The summer rains have arrived, the plains are beginning to burst with grass, and that means one important thing: the big herds of buffalo are moving into the area, and it’s going to be an interesting time for the legendary buffalo hunters of the Manyeleti.
As we’ve written before, the Lions of Tintswalo are renowned for their ability to bring down big buffaloes in dramatic showdowns that display their immense strength, strategy and resilience. Now, with the green shoots appearing on the plains, the buffalo are back and we are preparing for some exhilarating sightings in the months to come.
Tintswalo’s regular prides have been out and about, and we’ve already enjoyed a few amazing sightings as the prey animals congregate around the water sources after the rains. Just this month, we have seen five different prides and three different coalitions of lions. The Mbiri Pride has not wasted any time with the buffalo herds, and recently took down a large bull.
With all these kills, the Mbiri pride is looking incredibly healthy and strong. The sub adults are going to be big, mature lions and will soon be a force to be reckoned with, cementing their reputation as the Manyeleti’s ultimate hunting pride.
In one incredible moment, the Nharu Pride managed to bring down a young giraffe. But as they were beginning to gorge themselves, the Mbiri Pride charged in and stole the kill in a fit of rage. The sounds of the battle echoed over us as the two resident prides, so well-known by all our guests, battled it out over the carcass.
A few of the Nharus ran off, but, amazingly, some of them remained behind, determined not to lose their carcass without a fight. Perhaps to avoid further conflict, the Mbiris let these other lions feed on the carcass, and we were treated to an amazing sighting of the two prides eating together. None of the lions from either pride were injured in the fights. Perhaps these battles get to the point where the lions all realise that it’s better to share the food, rather than fight and hurt each other in the process. Or maybe, after so many years sharing similar territories, the lions know each other so well, and are willing to suspend their territorial instincts and share.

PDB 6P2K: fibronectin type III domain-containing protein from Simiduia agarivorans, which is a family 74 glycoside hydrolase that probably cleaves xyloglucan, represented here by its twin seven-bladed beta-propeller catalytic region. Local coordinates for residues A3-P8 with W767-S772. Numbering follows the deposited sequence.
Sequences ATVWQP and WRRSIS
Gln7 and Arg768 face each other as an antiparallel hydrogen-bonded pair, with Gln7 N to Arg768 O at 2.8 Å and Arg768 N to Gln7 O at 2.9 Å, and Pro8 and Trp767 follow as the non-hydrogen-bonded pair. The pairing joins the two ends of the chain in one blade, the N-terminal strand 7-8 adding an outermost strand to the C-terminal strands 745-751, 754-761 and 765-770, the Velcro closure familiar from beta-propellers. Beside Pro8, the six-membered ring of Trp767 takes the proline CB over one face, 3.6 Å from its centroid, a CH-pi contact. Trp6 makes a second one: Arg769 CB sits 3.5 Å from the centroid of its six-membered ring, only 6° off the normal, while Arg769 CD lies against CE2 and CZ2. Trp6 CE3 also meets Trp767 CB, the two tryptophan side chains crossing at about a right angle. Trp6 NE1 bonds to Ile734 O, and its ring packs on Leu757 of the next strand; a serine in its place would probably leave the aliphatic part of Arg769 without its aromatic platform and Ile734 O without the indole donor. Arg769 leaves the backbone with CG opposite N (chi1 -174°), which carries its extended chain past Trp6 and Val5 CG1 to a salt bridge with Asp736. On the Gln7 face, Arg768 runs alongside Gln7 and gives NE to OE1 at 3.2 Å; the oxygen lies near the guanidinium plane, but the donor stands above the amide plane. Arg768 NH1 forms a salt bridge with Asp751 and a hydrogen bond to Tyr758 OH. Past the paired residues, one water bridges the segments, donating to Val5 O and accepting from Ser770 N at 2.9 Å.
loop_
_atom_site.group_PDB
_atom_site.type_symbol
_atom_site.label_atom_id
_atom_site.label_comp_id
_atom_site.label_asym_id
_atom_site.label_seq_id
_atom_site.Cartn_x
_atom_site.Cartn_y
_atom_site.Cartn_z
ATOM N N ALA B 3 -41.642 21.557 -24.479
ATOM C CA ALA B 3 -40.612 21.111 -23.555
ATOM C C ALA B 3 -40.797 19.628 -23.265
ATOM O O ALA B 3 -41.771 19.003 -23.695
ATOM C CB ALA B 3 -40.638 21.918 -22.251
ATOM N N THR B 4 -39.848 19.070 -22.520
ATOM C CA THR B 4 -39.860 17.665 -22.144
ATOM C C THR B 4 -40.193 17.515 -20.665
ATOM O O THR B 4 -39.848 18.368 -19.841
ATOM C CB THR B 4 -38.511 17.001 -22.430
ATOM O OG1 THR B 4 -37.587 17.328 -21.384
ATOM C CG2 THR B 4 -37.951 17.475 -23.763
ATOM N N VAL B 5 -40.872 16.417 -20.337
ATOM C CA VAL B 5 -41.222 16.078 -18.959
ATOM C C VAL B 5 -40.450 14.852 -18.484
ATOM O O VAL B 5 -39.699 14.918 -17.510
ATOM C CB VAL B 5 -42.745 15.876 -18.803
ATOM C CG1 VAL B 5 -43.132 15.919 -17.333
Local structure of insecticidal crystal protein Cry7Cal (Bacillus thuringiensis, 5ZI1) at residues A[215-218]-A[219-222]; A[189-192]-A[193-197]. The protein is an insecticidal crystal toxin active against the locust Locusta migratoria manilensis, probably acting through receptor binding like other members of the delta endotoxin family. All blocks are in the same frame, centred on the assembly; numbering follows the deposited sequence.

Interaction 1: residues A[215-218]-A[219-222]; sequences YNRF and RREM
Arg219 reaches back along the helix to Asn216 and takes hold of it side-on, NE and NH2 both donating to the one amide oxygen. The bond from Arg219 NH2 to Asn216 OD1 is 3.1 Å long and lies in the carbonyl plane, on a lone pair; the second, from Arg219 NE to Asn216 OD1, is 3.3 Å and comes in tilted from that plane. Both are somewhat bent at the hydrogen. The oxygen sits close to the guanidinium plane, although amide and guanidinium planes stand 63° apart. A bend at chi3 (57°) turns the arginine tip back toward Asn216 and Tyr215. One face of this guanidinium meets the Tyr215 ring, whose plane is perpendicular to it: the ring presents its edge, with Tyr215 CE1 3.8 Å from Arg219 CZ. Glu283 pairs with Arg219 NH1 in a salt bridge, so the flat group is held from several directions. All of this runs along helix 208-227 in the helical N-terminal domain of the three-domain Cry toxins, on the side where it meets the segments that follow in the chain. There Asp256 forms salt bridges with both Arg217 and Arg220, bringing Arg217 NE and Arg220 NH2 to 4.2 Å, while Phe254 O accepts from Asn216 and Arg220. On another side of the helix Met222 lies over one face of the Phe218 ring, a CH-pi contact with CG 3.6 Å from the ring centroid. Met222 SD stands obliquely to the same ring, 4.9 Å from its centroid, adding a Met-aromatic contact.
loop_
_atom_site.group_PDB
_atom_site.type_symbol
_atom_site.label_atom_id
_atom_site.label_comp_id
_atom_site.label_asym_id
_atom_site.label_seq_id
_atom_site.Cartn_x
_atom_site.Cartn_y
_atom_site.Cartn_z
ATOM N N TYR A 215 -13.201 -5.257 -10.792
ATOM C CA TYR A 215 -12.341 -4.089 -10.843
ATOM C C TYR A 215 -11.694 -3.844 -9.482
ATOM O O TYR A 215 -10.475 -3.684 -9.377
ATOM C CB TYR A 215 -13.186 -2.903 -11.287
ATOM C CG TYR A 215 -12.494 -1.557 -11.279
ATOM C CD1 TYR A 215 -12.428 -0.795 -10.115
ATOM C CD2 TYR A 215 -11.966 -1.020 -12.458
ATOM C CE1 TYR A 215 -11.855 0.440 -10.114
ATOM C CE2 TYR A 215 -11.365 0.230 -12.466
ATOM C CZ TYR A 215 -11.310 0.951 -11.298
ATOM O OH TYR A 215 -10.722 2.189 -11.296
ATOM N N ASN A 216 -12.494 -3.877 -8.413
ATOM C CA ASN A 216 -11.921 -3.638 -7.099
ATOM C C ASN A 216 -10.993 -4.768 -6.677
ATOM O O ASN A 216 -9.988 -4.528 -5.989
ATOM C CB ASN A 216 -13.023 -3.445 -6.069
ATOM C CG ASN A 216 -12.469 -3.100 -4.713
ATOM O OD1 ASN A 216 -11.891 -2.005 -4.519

The Mbiris really are a force to be reckoned with, and it seems they don’t go for long without a meal. Last month, The pride found an elephant carcass that had died of old age. The pride spent a lot of time with the Avoca Males at the carcass, and as you can imagine, there was a lot of meat to go around, and this provided days of viewing for our guests.
In other sightings, the Talamati pride was seen in the south, with one young Avoca Male, feeding on a wildebeest carcass. These males are amazing specimens and we are sure we will see little cubs soon! The Koppies pride is looking great and we viewed them on multiple occasions with two males growing in stature and into an impressive size.
We’ve also encountered a new and interesting pride in the far north of the reserve, made up of seven females and five cubs. It’s always wonderful to find new lions! A whole new dynamic is brought into the region as they make themselves known to the other lions. We will be referring to this new pride as the Orpen Pride, and the two large males that move with them as the Orpen Males. These two males are very impressive and are moving further south into the reserve, becoming a threat to the Koppies males. It will be fascinating to see where this all leads!
It seems there might be cubs on the horizon here too. The Young Avoca males have been hanging around with the Talamati females in the South. Up in the North, the Koppies Pride has been doing very well with the Red Road male and are covering large areas through the reserve.
As always, the Lions of Tintswalo are in constant change and flux, as power dynamics shift and new blood arrives on the reserve. It’s important to remain up to date about who is who, so here’s the current breakdown of all the lions currently living near Tintswalo Safari Lodge.
Orpen pride: 2x males, between 4-6 females and cubs of about 5 months.
Male in pride is known as ‘Junior Nkuhuma’, originally from the northern Sabi sands and Southern Manyeleti where the Nkuhuma pride rule their territory.
Koppies pride with Red Road male
1 young male of about 1.5 years old
Birmingham pride: 2-5 females
2 young males of about 3 years old, pretty much independent now
Mbiri pride: 11 individuals plus Nharu young male
7 sub adults about 2 years old
1 young Nharu male 3 years old
3 Avoca\Giraffe males
Age about 10 years
8 sub adults about 3 years old
3 males about 5 years old
Last time we saw them there were 11 animals
Last time we saw them there were 10 animals